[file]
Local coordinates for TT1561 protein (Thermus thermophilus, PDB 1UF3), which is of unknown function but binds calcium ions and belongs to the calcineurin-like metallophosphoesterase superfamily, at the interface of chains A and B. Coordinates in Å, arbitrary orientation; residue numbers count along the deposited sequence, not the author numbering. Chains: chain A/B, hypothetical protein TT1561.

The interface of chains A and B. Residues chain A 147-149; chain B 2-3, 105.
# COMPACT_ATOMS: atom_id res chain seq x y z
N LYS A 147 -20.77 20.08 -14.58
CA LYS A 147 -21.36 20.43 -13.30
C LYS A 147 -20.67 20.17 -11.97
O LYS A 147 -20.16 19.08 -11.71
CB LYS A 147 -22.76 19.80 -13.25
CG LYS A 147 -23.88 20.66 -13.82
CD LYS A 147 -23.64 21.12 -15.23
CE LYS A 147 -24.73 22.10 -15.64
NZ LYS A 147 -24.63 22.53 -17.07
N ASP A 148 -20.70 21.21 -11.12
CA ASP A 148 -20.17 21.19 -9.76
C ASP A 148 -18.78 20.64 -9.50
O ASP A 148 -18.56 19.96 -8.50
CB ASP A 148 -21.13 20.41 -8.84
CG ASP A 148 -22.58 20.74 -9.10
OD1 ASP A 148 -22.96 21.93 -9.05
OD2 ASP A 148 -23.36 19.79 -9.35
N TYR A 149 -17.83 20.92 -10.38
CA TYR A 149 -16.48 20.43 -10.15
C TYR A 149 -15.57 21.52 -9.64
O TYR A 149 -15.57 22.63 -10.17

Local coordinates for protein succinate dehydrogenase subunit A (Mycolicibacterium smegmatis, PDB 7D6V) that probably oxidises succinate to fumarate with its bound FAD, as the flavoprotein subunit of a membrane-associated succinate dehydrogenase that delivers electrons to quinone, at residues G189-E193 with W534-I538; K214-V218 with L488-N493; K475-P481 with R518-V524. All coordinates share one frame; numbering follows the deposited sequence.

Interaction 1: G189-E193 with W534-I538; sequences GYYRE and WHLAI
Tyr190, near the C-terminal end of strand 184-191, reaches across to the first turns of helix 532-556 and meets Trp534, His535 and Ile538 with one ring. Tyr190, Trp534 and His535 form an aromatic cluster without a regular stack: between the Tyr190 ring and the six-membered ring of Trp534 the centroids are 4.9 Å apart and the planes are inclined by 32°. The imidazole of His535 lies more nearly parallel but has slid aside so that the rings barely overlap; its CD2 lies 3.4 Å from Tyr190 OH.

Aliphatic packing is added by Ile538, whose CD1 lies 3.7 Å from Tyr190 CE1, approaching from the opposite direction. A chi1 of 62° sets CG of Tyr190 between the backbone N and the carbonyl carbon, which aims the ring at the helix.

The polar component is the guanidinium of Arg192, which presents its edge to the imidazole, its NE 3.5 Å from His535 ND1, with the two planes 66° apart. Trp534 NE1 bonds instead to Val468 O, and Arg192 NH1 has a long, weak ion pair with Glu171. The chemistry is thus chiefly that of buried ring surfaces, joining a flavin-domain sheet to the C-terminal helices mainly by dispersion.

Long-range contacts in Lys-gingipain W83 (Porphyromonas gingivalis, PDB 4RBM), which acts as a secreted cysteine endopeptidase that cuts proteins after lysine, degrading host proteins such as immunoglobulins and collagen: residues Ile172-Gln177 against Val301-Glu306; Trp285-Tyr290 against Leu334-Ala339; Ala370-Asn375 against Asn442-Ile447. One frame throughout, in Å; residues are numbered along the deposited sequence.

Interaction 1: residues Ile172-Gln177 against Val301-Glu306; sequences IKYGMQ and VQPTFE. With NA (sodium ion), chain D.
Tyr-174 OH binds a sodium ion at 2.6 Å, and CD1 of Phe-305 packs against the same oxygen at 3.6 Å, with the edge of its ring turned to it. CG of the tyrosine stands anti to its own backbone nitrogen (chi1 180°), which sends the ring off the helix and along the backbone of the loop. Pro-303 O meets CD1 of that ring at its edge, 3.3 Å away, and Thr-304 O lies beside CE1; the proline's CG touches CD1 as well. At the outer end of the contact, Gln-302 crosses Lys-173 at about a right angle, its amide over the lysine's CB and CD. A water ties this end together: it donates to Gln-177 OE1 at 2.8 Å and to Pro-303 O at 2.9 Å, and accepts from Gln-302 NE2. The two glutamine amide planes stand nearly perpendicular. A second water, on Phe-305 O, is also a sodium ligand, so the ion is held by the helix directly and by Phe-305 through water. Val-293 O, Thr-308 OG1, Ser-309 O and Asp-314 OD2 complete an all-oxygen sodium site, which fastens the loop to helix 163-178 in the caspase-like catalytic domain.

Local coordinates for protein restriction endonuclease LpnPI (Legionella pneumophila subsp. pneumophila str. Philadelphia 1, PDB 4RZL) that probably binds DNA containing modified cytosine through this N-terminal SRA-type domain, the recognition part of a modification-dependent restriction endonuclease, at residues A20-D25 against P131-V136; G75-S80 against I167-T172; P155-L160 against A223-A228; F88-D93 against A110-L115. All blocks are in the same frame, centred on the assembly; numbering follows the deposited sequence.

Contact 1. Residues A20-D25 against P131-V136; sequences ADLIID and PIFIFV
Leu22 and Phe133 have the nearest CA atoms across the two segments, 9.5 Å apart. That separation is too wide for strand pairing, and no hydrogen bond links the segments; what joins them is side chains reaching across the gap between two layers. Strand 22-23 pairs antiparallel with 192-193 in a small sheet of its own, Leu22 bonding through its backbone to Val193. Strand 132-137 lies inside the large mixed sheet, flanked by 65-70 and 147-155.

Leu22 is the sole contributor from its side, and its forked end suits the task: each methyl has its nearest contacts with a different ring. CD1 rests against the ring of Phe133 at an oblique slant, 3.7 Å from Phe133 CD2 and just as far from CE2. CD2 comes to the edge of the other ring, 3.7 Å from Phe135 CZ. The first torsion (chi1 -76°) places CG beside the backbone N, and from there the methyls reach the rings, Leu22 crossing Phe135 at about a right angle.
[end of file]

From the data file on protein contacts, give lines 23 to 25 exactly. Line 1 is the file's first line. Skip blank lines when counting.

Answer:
C TYR A 149 -15.57 21.52 -9.64
O TYR A 149 -15.57 22.63 -10.17

Local coordinates for protein succinate dehydrogenase subunit A (Mycolicibacterium smegmatis, PDB 7D6V) that probably oxidises succinate to fumarate with its bound FAD, as the flavoprotein subunit of a membrane-associated succinate dehydrogenase that delivers electrons to quinone, at residues G189-E193 with W534-I538; K214-V218 with L488-N493; K475-P481 with R518-V524. All coordinates share one frame; numbering follows the deposited sequence.